When it was published in the U.K. earlier this year, the latest offering from Scottish writer Smith (Free Love) was made an Orange Prize finalist and shortlisted for the prestigious Booker Prize. Featured are five women whose lives (and a death) overlap at the Global Hotel, a generic establishment in an unnamed city in England. The novel begins with Sara, a chambermaid who plummeted to her death in one of the hotel's dumbwaiters, as her ghost tries to recollect what it was like to be alive. Else, a homeless woman who sits on the concrete in front of the hotel, is invited by Lise, the receptionist, to stay for a free night. Penny, a freelance travel journalist thrown into the mix, looks for ways to curb her boredom and unwittingly helps Sara's sister, Clare, in her search for Sara's spirit. Smith expertly fuses humor and pathos throughout the novel. When Sara's ghost visits her corpse in the grave, it's none too happy to see her; when it won't answer her questions, she harasses it by singing songs from West End musicals. And when the disgruntled Lise lets Else into the hotel, she contemplates throwing in a free breakfast, as an extra snub to her employers. Smith's narrative style varies with each character and is generally exciting and quite successful, although some readers will find the acrobatics tiring. The connections she makes between the characters across class lines and even across the line between life and death are driven home in a beautifully lyrical coda. National advertising. (Jan. 15) Forecast: Although it probably won't create the kind of stir in the States that it did in England, Hotel World should do well if it scores a few prominent enthusiastic reviews. Copyright 2001 Cahners Business Information.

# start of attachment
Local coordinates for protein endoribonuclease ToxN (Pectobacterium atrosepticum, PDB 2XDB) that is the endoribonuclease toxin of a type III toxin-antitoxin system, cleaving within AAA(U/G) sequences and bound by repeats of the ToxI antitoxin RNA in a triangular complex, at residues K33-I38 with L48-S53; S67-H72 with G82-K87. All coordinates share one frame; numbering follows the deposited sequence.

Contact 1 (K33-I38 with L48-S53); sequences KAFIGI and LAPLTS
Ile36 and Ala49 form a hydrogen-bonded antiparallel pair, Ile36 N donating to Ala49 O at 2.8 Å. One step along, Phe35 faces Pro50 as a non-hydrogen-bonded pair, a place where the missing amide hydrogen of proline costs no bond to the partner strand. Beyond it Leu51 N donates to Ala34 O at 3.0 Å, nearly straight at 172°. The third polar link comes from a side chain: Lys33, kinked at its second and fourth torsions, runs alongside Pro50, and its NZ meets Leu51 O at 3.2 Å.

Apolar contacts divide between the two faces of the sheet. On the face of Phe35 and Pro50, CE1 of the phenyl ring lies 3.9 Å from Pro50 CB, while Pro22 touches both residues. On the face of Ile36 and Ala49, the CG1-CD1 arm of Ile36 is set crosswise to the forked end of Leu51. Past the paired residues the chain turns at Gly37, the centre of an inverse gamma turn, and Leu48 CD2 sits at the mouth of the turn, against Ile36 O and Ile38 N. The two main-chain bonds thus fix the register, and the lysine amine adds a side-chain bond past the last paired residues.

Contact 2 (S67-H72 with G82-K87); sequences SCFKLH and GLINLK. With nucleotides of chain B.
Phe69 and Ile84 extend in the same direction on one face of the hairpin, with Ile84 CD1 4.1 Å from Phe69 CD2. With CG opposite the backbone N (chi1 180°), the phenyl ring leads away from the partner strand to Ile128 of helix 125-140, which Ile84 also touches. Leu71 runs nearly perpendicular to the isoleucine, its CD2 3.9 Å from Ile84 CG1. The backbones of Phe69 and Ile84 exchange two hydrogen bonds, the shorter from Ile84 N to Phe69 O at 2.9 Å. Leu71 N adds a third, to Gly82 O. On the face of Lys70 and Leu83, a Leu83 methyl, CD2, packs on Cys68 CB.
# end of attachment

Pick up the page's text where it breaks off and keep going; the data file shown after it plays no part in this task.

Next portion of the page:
"Ali Smith has got style, ideas, and punch. Read her."-Jeanette Winterson "Hotel World is everything a novel should be: disturbing, comforting, funny, challenging, sad, rude, beautiful.--The Independent (London) "In this voice from beyond the grave Ali Smith has created the perfect literary ghost...imbued with a powerful sense of wonder at the minutiae of everyday sensuality...and her beautiful, vivid descriptions are reinforced by a sharp, unsentimental tongue."-The Times (London) "Ali Smith's remarkable novel HOTEL WORLD....is a greatly appealing read. Smith is a gifted and meticulous architect of character and voice."--The Washington Post "The heart of Scottish writer Ali Smith may belong to good old-fashioned metaphysics -- to truth and beauty and love beyond the grave -- but her stylistic sensibility owes its punch to the Modernists. She's street-savy and poignant at once, with a brutal sense of irony and a wonderful feel for literary economy. There's a kind of stainless-steel clarity at the center of her fiction. . ."--The Boston Globe "HOTEL WORLD is that rare experiment, a novel with style to spare . . . despite all the tricks, all the tweaks of language and literature, what you remember about HOTEL WORLD is Smith's evocation of the anguish that results when a life ends, her rendering of the sadness at separating from the living world and the loneliness of staying behind. What a death. What a life. What a book."--San Antonio Express-News ." . . in Smith's hands, this slender plot serves as an excuse for a delightfully inventive, exuberant, fierce novel of which the real star is not the dead Sara, or any of the living characters, but the author's vivid, fluent, highly readable prose. HOTEL WORLD was a well-deserved finalist last year for two prestigious British prizes: the Orange Prize and the Booker Prize. . . . I can't begin to paraphrase all that this dazzling book conveys about humanity and mortality . . ." - Margot Livesey, Newsday "Ali who? Hotel what? Even for people who follow contemporary British literature, neither the name nor the title meant a lot. They do now. HOTEL WORLD makes a striking impression. It's a challenging, often bleak but affecting journey through the lives of four young women united by the death of another . . . What an introduction to Ali Smith. - Minneapolis Star Tribune "HOTEL WORLD is that rare experiment, a novel with style to spare . . . despite all the tricks, all the tweaks of language and literature, what you remember about HOTEL WORLD is Smith's evocation of the anguish that results when a life ends, her rendering of the sadness at separating from the living world and the loneliness of staying behind. What a death. What a life. What a book." -Milwaukee Journal-Sentinel "HOTEL WORLD is compelling . . . precisely because it suggests shifting yet coherent perspectives rather than simplifying lives into rigid, inert realities. Most impressively, Smith has mastered sophisticated literary techniques, which never intrude or bog down a delectable narrative of human perception and rumination. Apart from establishing Ali Smith as a novelist with the skills of a Martin Amis and Samuel Beckett combined, HOTEL WORLD is a damn good read." -The San Francisco Chronicle "Wonderfully inventive and boldly lyrical, HOTEL WORLD is an exhilarating read. A chambermaid careens to her death in a broken dumbwaiter, and her dissipating spirit sings a paean to earthly existence. . . . Newly published in the U.S., Ali Smith's thrilling meditation on life, transience, class, and the material world was an Orange Prize finalist and was shortlisted for the Booker Prize." -INSIDE BORDERS "Courageous and startling. I doubt that I shall read a tougher or more affecting novel this year." -Jim Crace Ali Smith has got style, ideas, and punch. Read her. Jeanette Winterson Hotel World is everything a novel should be: disturbing, comforting, funny, challenging, sad, rude, beautiful. The Independent (London) In this voice from beyond the grave Ali Smith has created the perfect literary ghost imbued with a powerful sense of wonder at the minutiae of everyday sensuality and her beautiful, vivid descriptions are reinforced by a sharp, unsentimental tongue. The Times (London) "Ali Smith's remarkable novel HOTEL WORLD....is a greatly appealing read. Smith is a gifted and meticulous architect of character and voice." The Washington Post "The heart of Scottish writer Ali Smith may belong to good old-fashioned metaphysics -- to truth and beauty and love beyond the grave -- but her stylistic sensibility owes its punch to the Modernists. She's street-savy and poignant at once, with a brutal sense of irony and a wonderful feel for literary economy. There's a kind of stainless-steel clarity at the center of her fiction. . ." The Boston Globe "HOTEL WORLD is that rare experiment, a novel with style to spare . . . despite all the tricks, all the tweaks of language and literature, what you remember about HOTEL WORLD is Smith's evocation of the anguish that results when a life ends, her rendering of the sadness at separating from the living world and the loneliness of staying behind. What a death. What a life. What a book."--San Antonio Express-News ." . . in Smith's hands, this slender plot serves as an excuse for a delightfully inventive, exuberant, fierce novel of which the real star is not the dead Sara, or any of the living characters, but the author's vivid, fluent, highly readable prose. HOTEL WORLD was a well-deserved finalist last year for two prestigious British prizes: the Orange Prize and the Booker Prize. . . . I can't begin to paraphrase all that this dazzling book conveys about humanity and mortality . . ." Margot Livesey, Newsday "Ali who? Hotel what? Even for people who follow contemporary British literature, neither the name nor the title meant a lot. They do now. HOTEL WORLD makes a striking impression. It's a challenging, often bleak but affecting journey through the lives of four young women united by the death of another . . . What an introduction to Ali Smith. Minneapolis Star Tribune "HOTEL WORLD is that rare experiment, a novel with style to spare . . . despite all the tricks, all the tweaks of language and literature, what you remember about HOTEL WORLD is Smith's evocation of the anguish that results when a life ends, her rendering of the sadness at separating from the living world and the loneliness of staying behind. What a death. What a life. What a book." Milwaukee Journal-Sentinel "HOTEL WORLD is compelling . . . precisely because it suggests shifting yet coherent perspectives rather than simplifying lives into rigid, inert realities. Most impressively, Smith has mastered sophisticated literary techniques, which never intrude or bog down a delectable narrative of human perception and rumination. Apart from establishing Ali Smith as a novelist with the skills of a Martin Amis and Samuel Beckett combined, HOTEL WORLD is a damn good read." The San Francisco Chronicle "Wonderfully inventive and boldly lyrical, HOTEL WORLD is an exhilarating read. A chambermaid careens to her death in a broken dumbwaiter, and her dissipating spirit sings a paean to earthly existence. . . . Newly published in the U.S., Ali Smith's thrilling meditation on life, transience, class, and the material world was an Orange Prize finalist and was shortlisted for the Booker Prize." INSIDE BORDERS Courageous and startling. I doubt that I shall read a tougher or more affecting novel this year. Jim Crace"